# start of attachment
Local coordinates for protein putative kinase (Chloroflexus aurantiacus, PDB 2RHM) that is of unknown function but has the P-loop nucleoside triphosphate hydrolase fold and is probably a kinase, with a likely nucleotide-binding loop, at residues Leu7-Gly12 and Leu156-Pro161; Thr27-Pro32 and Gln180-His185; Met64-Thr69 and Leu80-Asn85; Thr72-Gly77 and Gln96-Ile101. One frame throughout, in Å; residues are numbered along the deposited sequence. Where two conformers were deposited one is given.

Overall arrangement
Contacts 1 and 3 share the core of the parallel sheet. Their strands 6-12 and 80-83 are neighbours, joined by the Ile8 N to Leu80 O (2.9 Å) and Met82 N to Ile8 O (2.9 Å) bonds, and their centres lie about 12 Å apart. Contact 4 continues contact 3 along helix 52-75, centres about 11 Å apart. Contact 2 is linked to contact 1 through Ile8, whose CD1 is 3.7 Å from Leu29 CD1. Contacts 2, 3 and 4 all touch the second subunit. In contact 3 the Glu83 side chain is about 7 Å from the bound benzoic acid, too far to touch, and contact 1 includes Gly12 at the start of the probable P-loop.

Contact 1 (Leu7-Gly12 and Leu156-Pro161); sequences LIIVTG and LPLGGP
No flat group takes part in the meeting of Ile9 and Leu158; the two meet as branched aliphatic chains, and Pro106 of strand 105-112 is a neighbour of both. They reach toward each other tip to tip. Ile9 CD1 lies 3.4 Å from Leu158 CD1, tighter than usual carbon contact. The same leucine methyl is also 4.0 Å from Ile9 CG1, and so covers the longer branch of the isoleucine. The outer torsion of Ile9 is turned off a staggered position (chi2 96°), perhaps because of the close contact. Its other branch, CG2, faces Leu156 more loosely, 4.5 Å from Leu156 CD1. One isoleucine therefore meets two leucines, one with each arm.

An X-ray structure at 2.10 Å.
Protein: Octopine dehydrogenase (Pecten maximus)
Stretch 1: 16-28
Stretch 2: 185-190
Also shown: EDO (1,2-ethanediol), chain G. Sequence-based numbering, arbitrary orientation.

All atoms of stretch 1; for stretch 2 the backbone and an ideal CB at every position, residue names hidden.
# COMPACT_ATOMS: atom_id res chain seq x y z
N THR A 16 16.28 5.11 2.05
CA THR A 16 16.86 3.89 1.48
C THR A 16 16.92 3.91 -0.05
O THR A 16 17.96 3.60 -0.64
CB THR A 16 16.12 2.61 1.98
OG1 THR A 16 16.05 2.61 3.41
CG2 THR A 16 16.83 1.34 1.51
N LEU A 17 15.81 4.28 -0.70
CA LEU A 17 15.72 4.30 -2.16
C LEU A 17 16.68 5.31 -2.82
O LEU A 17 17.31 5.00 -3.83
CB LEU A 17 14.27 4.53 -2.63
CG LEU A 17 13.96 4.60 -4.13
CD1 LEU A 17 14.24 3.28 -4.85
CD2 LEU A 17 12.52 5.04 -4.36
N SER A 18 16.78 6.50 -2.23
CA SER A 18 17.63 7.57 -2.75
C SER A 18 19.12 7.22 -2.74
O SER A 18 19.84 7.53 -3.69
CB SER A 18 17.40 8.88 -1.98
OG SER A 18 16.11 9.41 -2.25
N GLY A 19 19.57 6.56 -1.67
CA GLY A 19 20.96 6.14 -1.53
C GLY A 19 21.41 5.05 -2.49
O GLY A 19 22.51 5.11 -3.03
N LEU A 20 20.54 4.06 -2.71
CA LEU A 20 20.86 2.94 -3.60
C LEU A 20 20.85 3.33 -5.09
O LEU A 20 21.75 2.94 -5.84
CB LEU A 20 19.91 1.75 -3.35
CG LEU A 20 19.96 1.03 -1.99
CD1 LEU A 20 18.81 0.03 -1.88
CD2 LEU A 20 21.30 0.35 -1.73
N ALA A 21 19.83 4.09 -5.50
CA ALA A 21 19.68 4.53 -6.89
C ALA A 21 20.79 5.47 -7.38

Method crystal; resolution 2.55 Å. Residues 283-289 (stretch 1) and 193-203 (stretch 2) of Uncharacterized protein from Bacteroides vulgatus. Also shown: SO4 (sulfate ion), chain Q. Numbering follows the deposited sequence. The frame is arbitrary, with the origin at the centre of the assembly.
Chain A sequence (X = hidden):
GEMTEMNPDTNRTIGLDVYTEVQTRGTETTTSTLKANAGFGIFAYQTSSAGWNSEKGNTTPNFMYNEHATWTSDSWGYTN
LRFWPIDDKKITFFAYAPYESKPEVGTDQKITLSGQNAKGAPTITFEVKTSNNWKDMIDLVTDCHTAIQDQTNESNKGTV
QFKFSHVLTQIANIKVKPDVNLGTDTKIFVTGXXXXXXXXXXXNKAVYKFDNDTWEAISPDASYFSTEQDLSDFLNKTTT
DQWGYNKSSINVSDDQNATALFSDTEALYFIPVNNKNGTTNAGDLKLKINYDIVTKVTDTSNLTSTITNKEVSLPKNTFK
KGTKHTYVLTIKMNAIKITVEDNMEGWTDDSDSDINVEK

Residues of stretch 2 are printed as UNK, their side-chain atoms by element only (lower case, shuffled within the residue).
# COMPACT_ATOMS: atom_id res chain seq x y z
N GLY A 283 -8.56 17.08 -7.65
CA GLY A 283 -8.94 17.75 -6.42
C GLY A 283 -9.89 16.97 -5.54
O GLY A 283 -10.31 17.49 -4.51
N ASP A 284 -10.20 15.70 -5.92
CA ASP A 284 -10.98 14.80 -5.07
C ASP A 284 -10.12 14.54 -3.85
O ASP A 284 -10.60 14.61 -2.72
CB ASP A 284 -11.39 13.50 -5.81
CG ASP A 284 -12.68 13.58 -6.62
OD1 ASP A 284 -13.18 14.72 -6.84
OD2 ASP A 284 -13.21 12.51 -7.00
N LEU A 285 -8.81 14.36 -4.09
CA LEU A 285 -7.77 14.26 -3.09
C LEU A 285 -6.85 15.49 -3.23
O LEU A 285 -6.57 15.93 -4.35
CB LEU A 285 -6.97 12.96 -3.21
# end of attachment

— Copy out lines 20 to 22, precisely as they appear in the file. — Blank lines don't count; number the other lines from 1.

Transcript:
N LEU A 17 15.81 4.28 -0.70
CA LEU A 17 15.72 4.30 -2.16
C LEU A 17 16.68 5.31 -2.82